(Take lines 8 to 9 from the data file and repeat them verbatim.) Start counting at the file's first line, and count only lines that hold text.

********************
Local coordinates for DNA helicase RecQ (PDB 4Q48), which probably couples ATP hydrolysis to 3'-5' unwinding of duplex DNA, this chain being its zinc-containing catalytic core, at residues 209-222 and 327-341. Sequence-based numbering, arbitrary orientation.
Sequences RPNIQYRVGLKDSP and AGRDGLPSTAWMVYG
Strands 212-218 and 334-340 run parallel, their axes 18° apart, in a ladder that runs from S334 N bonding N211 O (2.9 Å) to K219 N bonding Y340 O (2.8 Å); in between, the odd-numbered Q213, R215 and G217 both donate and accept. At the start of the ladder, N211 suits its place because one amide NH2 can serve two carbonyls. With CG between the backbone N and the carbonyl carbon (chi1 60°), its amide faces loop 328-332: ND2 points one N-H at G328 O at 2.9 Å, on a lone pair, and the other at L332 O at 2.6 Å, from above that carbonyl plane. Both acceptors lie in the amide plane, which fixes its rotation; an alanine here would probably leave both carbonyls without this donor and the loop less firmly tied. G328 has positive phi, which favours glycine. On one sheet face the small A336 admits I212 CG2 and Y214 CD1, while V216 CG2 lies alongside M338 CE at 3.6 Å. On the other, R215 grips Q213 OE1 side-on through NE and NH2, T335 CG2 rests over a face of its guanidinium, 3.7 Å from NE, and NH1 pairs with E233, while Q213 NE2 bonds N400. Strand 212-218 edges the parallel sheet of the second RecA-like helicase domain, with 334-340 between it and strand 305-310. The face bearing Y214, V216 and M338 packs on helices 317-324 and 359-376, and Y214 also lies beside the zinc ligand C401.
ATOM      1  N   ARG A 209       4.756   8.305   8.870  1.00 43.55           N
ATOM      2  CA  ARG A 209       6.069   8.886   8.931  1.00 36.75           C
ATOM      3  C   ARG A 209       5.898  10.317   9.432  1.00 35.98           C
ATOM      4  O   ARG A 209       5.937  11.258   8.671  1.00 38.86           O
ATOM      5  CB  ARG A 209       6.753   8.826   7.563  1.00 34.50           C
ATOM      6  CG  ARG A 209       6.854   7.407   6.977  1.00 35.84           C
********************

ATOM      5  CB  ARG A 209       6.753   8.826   7.563  1.00 34.50           C
ATOM      6  CG  ARG A 209       6.854   7.407   6.977  1.00 35.84           C